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Emergence: The Connected Lives Of Ants, Brains, Cities And Software

3.96  ·  Rating Details ·  2,504 Ratings  ·  209 Reviews
As Steven Johnson explains with a rare lucidity in Emergence: The Connected Lives of Ants, Brains, Cities and Software, an individual ant, like an individual neuron, is just about as dumb as can be. Connect enough of them together properly, though, and you get spontaneous intelligence. Starting with the weird behaviour of the semi-colonial organisms we call slime molds, Jo ...more
Hardcover, 288 pages
Published October 4th 2001 by Allen Lane (first published August 28th 2001)
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Carol.
Every now and then I start reading and realize "this book is going to change how I think."

Its a little bit scary and a lot of bit exciting.

While I know--I know--I picked this up because I thought it was about disease, Emergence has proved far more interesting and satisfying than I could hope. Emergence's premise is about networks and 'organized' behavior that develops from a lower-level to a more sophisticated one. In one sense, this is a very real snapshot of the history of thinking/science cap
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Chrissy
In my mind I've split this book into two halves: the half that is severely fascinating, opening doors for me to think about emergence on new scales and inspiring me to contemplate how I could build a model of memory with the principle at its core-- memory as a decentralized, locally interconnected, self-organizing network of instances. I could do that. And I owe the complete absorption of my thoughts with the idea to Johnson and his fascinating first few chapters.
The other half of the book is a
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Orton Family Foundation
Some would call me indecisive, fickle, foolish, or a good candidate for Ritalin, given my tendency to engage in many disciplines at once. Even now, with a masters degree in environmental science, I am plotting an eventual return to school for an MFA, or MBA, or MEd, or perhaps just some PhDs. I prefer to think of myself as a generalist, however, in the great tradition of cockroaches, crabgrass, Leonardo DaVinci and Jesse "The Body" Ventura. Indeed, I love finding connections between elements as ...more
Aaron
I enjoyed this book and then I didn’t. Emergence starts out as a field guide to the idea of emergence and how it crosses all kinds of disciplines. This is the best part. But the bulk of the book, written in Wired Magazine-style gee-whiz-techster prose, is devoted to computer programming and the author going on and on about what he thinks is and isn’t emergence. Tedious.

Also, if any book could benefit from a thorough soaking in Austrian economics, this is it. Hayekian notions of dispersed inform
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Henry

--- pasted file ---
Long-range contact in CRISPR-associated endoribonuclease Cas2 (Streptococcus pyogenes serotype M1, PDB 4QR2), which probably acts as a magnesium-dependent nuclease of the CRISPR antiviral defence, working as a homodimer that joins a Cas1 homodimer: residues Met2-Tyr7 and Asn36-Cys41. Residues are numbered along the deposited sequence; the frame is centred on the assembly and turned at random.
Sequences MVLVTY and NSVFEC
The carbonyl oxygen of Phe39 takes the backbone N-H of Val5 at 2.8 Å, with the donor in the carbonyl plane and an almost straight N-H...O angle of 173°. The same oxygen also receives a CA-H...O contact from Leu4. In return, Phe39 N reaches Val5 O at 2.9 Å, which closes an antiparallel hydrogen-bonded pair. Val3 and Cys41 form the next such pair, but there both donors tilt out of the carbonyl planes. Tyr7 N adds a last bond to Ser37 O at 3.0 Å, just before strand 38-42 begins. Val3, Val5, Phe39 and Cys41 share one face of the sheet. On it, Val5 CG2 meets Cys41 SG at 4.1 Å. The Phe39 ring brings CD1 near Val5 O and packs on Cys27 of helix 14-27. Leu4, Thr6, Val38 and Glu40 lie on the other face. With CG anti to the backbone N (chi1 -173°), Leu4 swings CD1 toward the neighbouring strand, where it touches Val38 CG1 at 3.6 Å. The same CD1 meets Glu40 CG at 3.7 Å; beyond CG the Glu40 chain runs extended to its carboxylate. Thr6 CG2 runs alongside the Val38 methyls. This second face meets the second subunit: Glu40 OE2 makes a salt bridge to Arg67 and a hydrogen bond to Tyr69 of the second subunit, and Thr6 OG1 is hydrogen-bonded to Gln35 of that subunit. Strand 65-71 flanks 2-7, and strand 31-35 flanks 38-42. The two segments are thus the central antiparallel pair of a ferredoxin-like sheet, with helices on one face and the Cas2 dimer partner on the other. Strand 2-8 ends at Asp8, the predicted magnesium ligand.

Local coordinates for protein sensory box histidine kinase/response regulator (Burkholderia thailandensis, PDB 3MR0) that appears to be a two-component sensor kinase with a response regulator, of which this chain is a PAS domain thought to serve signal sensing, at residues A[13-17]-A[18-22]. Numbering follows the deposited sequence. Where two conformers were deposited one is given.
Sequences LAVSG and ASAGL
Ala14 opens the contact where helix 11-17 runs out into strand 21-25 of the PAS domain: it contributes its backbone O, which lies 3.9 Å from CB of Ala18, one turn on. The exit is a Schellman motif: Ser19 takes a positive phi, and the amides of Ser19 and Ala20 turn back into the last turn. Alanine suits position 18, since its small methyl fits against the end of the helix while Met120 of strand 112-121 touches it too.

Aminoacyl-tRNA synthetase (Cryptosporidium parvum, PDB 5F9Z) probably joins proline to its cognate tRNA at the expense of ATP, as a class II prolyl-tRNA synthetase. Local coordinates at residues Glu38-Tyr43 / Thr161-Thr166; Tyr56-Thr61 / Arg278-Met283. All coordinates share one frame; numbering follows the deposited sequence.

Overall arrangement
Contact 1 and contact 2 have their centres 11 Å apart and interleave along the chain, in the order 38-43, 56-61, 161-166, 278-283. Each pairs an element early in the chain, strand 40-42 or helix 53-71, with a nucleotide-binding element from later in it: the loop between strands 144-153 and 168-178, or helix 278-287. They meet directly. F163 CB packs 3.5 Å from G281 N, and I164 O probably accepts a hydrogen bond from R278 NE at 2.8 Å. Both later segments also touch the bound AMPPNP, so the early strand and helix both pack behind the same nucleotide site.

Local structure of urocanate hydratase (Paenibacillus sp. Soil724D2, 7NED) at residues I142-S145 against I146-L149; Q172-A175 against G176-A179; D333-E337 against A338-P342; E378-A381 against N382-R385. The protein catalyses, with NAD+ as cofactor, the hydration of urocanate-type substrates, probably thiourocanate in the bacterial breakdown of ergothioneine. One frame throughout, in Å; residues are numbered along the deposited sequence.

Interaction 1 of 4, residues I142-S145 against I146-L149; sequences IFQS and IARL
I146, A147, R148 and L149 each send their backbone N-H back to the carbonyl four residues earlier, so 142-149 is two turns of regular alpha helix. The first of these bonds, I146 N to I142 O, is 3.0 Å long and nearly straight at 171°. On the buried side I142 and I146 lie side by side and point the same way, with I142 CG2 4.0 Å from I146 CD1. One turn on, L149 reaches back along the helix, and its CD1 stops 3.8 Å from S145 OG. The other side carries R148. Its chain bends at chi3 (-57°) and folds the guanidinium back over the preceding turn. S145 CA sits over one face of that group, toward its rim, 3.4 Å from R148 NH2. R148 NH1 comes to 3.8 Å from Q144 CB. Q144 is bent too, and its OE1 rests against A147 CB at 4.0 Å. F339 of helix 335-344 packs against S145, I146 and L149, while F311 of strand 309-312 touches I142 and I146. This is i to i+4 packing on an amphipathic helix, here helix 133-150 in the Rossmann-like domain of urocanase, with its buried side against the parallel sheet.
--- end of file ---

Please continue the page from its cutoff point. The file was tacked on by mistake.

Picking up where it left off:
Jan 09, 2008 Henry rated it liked it  ·  review of another edition
More stuff emerges from the cloud of gas
Sometimes the cloud turns into an insect
Sometimes the insects turn into brains
Sometimes the brains go to French raves
Anbu
May 16, 2016 Anbu rated it really liked it  ·  review of another edition
Once in a while i come across books that challenge you to think differently and connect the dots between seemingly unrelated subjects. This book is one among them. I like the way how ants, slime mold, cities and distributed software are related. I like the idea of how simple systems by following simple rules can become complex organized systems. It gives a good idea about how feedback loops will change or already changing the software industry and AI.
One minor setback on the book is some storie
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Michael
Sep 06, 2015 Michael rated it really liked it  ·  review of another edition
Mainstream media meets complex adaptive systems in this book. The publishing industry continues to fuel the growth of popular science with titles like Emergence. I'm all for the growth of science titles, but the price comes at the increase in the number of watered-down, easy-to-digest material you'll find in bookstores. With the explosion in books written on the topic of complex adaptive systems, I found it difficult to choose a single book in the category. With little restraint, I dove in.

Emerg
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Dan Pfeiffer
Mar 17, 2015 Dan Pfeiffer rated it really liked it  ·  review of another edition
Published in 2001 but still holds up well today in its discussion of the subject of emergence and self organization. It briefly touches on the possibilities of emergent patterns brought to bear on an expended layer of networked items such as appliances and their learned ability to "read minds" which results in some event or action to be taken. An idea more recently discussed the book, "Enchanted Objects." Sensor-driven networked objects will require self organizing system constructive abilities ...more
Steve Diamond
The first couple of chapters were well written and gave an interesting historical account of the antecedents of complexity theory. But when Johnson begins to cover more current research (and remember, this was published in 2001), the writing bogs down, becoming very repetitive and often pedestrian. By the time he gets to speculating about the future, near the end, it's not really worth reading. Except for some ungrounded flights of fancy, it doesn't get much beyond envisioning sites like Goodrea ...more